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2014-06-29 at 6:00 PM

Keeping culture alive

By Matt Vis,
ENERGY 103 104Play Minute to Win it at 7:20 weekdays mornings with Kaile Jaggard and WIN! on your station for 80’s 90’s and Now…Energy 103 104 Click Here!

THUNDER BAY -- Bear Charles knows events like powwows are fundamental to maintain the vibrancy of his culture.

The culture coordinator with Fort William First Nation knows it is up to the younger members of the community to keep their heritage alive.

“We’ve put a celebration together to honour our young leaders who have stepped forward in a good way to foster our culture and light that spark in the community,” he said on Sunday, the final day of Fort William First Nation’s annual powwow, which was held at the Mount McKay Scenic Lookout.

“From a personal perspective people are always wondering who they are, what they’re all about and where they’ve come from.”

Aspects of culture like language, family history and traditions give people the foundations to grow, Bear added.

David Charlie, 13, knows it is vital to preserve the traditions and customs so they can be shared with future generations.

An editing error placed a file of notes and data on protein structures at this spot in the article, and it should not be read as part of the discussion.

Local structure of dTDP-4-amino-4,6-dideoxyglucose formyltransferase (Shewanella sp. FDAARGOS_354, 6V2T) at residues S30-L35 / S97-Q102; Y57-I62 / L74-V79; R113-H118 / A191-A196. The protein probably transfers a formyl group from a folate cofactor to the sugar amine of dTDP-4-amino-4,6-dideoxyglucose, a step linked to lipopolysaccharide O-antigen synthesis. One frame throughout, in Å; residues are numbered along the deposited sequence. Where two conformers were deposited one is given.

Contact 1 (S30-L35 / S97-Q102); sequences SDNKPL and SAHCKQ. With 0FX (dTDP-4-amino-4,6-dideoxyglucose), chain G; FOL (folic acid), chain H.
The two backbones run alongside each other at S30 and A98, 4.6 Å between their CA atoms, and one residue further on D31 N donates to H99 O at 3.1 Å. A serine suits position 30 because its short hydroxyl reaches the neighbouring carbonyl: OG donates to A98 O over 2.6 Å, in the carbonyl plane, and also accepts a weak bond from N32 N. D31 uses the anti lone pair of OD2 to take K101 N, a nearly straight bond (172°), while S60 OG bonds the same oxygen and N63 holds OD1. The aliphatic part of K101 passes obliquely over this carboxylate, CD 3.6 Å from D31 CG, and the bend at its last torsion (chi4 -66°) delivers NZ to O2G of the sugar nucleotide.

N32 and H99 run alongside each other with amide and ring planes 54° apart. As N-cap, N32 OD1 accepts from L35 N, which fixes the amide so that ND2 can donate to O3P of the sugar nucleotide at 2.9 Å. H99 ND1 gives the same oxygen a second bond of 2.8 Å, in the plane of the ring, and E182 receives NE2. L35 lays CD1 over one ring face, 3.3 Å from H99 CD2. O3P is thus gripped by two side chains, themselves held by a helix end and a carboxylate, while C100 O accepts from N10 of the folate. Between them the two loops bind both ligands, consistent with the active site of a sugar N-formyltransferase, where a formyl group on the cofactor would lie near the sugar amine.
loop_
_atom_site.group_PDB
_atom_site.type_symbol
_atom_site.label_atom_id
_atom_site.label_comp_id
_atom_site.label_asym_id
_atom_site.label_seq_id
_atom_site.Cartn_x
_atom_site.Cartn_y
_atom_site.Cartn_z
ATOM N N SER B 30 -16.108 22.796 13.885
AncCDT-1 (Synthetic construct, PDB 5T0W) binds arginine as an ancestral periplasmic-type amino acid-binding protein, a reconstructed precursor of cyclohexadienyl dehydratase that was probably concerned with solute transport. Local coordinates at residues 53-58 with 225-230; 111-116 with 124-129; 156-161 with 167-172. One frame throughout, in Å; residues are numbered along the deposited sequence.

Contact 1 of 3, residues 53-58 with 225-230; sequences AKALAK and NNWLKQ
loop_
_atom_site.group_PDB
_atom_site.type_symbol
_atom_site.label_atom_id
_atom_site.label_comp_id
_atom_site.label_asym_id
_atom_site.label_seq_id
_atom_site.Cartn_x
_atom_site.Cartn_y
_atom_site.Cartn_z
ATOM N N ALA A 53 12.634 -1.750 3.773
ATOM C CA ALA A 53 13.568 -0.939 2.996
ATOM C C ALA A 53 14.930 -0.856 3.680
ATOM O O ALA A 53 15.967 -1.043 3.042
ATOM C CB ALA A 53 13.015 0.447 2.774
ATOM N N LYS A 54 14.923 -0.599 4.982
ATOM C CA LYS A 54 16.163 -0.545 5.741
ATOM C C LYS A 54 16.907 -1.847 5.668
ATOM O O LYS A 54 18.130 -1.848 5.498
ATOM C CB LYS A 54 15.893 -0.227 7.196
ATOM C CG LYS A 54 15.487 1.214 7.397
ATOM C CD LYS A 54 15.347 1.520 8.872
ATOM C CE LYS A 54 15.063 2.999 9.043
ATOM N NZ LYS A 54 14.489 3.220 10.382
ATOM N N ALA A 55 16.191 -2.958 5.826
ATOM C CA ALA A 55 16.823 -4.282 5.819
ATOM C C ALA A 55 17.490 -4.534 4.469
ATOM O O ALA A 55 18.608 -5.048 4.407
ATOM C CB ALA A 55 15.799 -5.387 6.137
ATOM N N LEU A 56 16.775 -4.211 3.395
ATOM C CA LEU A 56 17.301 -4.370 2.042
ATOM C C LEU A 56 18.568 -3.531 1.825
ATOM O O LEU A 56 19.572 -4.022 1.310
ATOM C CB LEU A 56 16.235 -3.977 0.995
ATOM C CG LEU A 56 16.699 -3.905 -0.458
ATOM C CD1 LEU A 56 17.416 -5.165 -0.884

That’s part of the reason he participates in events like the powwow.

“It’s important because our culture is dying. Powwows and other traditions go back centuries so we have to bring it back. The youth in our community should be growing up in the customs so we can teach our kids when we get older,” he said.

Organizers estimate that more than 2,000 people attended the festivities over the course of the weekend, including delegations from outside the immediate area. There was a multitude of vendors selling everything from food to crafts.

Having visiting groups come from farther north in Ontario, as well as Manitoba and the United States highlights the significance for David.

When the younger people get engaged, it has a special effect for Bear.

It’s become quite easy for him to tell when the culture resonates with them.

“We talk about a spark and you can see it in their eyes if you look at all the young people in the crowd, the young drum we have and that’s how we’re going to impact future generations,” he said.

The event kicked off on Sunday with the grand entry parade and concluded with a ceremonial feast, complete with traditional fare.

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